More and more Afghan women are breaking with tradition in their male-dominated society, taking jobs and participating in public affairs.
They include 1,300 or so who have joined the police force who, despite facing discrimination, make an “immense” contribution to improving the welfare of other women, Marie-Thérèse Karlen, of the Swiss Agency for Development and Cooperation (SDC), tells swissinfo.ch.
After three decades of war, international troops are due to withdraw in 2014, leaving the Afghan government with full responsibility for keeping order. In this context, the police force and army will be more important than ever.
Karlen is Deputy Country Director for Afghanistan and is based in Kabul.
swissinfo.ch: Policewomen are often regarded with scepticism in many Western countries. What about Afghanistan, a traditionally male-dominated society?
Marie-Thérèse Karlen: As in any other work that brings women to the forefront of society, policewomen face many difficulties not only before and during the recruiting process, but also in their daily work. Especially in the rural areas, many families oppose their daughters joining the national police for security and cultural reasons.
On duty, women face harassment and denial of merit and promotion from their male colleagues.
However, the contribution these women make to improve the situation for other women is immense: being in charge of the police family response units they serve as an access point for women to talk about incidents of domestic violence and file formal complaints.
Furthermore, as part of investigation teams, policewomen can access the female family members during house searches, which is hardly possible by a purely male team. Because of these important contributions to women and the country’s overall security, the perception of at least part of the population towards policewomen is gradually changing in a positive way.
swissinfo.ch: According to a recent global survey, Afghanistan is the worst place in the world for women. One of the reasons: targeted violence against female public officials. How can you change this situation?
M-T. K.: Targeted attacks against female public officials is indeed a problem and prevents many women from participating in politics or public affairs.
Since 2002 the SDC has been contributing to the promotion of women’s rights and gender equality through various projects with its partners in the governance and livelihood sector.
In parallel, the SDC has been part of several coordinating bodies and helped to ensure that women’s rights and gender equality are included in the national priority programmes.
swissinfo.ch: What is the main focus of your projects in gender equality?
M-T. K.: On the programme level, the SDC mainstreams gender through projects in the governance sector such as promoting women’s rights, capacity building, supporting and monitoring gender-sensitive legislation, and enhancing women’s participation in sub-national and national policy making.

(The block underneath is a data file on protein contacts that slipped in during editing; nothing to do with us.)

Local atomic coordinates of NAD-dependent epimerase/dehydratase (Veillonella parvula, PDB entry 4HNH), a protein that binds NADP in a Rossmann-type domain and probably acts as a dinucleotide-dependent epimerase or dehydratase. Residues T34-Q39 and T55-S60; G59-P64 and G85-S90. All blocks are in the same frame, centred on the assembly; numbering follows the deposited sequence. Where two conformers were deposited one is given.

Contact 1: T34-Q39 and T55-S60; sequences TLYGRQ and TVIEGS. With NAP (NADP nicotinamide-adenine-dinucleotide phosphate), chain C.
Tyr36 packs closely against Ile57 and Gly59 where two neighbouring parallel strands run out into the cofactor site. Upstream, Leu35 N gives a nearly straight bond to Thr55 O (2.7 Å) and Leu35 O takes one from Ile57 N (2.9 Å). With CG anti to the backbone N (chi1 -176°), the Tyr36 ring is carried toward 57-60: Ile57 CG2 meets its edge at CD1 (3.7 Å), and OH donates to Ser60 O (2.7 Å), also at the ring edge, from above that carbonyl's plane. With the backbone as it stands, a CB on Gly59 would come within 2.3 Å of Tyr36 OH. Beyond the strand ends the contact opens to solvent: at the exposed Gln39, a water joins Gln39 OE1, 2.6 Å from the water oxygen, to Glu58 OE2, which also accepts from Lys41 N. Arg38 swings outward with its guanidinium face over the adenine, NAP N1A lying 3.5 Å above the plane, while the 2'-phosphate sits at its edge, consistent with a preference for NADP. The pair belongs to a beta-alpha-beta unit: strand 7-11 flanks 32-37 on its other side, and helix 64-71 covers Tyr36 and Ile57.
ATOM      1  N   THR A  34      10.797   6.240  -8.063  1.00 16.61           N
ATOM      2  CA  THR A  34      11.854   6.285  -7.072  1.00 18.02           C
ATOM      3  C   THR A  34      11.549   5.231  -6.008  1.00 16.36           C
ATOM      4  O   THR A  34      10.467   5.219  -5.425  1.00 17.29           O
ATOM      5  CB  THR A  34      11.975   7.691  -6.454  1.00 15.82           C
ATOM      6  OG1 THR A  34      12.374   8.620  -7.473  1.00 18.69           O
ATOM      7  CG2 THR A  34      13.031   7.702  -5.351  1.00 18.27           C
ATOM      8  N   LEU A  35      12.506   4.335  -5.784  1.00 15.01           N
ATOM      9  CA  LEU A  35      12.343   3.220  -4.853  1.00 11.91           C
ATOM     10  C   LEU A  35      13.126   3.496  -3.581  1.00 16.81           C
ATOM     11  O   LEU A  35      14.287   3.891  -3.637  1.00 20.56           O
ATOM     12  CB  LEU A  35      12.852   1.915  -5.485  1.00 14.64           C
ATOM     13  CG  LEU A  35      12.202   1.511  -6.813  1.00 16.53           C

In the livelihood sector, the SDC supports gender-sensitive initiatives to promote equitable distribution of resources. Project components include income generation, kitchen gardening, health promotion, literacy, support of women’s shuras [councils] and awareness-raising among male community elders.
In addition, the SDC has “women-only projects”. These are small-scale actions to address specific needs of women such as supporting driving lessons for women and community-based vocational and literacy training, fistula awareness-raising, the establishment of kindergartens or the provision of equipment for female sports tournaments.
On the coordination level, with other donors, SDC participates in and contributes to meetings, strategies and initiatives and uses these national and sub-national platforms for advocating for a national dialogue on gender.
swissinfo.ch: You’ve been living in Afghanistan for a few years. What is your perception of security? Do you feel safer than a couple of years ago?
M-T. K.: When it comes to security, we have to differentiate between the regions and between the rural and the urban areas. The situation in the north, where the SDC implements rural development projects through partner NGOs, has become more tense.
This requires an intense security set-up by our partners. We have to adapt our way of work as well: for example we do not travel to the field by road but fly into the provincial capitals. However, activities are on-going and it is still possible to implement development projects there.
Kabul has gone through a time of increased tension with several major incidents over the last couple of months. This requires a constant assessment of the situation, measures for adaptation and a lot of flexibility from all sides.
swissinfo.ch: How is the SDC contributing to improving security in Afghanistan?
M-T. K.: Switzerland has a purely civilian involvement in Afghanistan with the SDC’s development programme as the main component. The SDC’s overall goal is to strengthen governmental structures at national and local level and to support the institution-building process of selected organisations.
We also support the activities of civil society and human rights organisations.
The SDC has the overall goal of contributing to a more stable and peaceful environment through its engagement in Afghanistan.